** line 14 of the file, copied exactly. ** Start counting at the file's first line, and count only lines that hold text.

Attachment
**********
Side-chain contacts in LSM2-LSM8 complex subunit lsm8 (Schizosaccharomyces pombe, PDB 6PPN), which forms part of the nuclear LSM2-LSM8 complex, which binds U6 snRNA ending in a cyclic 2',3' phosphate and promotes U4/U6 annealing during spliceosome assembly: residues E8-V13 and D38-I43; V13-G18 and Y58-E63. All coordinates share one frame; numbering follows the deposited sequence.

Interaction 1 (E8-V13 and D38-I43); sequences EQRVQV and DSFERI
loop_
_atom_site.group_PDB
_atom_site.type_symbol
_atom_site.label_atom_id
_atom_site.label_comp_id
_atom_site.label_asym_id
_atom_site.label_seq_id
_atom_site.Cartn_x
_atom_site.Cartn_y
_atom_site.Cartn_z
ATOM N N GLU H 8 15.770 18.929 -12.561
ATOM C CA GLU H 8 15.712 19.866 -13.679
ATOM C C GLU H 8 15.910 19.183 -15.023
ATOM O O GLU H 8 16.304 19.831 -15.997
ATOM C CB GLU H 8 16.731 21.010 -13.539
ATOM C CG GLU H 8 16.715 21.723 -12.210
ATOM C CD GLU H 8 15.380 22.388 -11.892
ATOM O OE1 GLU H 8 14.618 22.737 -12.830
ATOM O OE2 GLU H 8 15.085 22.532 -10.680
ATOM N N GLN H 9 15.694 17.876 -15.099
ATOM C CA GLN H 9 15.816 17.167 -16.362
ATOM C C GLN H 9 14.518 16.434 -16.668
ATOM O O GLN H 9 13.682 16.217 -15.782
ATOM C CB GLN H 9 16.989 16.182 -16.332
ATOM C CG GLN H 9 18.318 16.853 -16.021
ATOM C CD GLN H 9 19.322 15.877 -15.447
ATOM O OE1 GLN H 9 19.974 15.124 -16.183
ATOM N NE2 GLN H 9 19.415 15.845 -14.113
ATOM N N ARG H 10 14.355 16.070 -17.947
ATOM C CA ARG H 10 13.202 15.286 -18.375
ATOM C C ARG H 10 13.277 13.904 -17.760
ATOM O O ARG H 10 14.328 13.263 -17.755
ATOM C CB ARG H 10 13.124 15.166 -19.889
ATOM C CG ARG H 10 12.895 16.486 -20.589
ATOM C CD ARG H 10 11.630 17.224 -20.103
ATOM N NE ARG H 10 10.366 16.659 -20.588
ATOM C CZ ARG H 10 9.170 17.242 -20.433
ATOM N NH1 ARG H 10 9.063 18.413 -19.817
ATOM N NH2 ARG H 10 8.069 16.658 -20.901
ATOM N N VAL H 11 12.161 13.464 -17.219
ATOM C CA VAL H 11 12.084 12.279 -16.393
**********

ATOM C CA GLU H 8 15.712 19.866 -13.679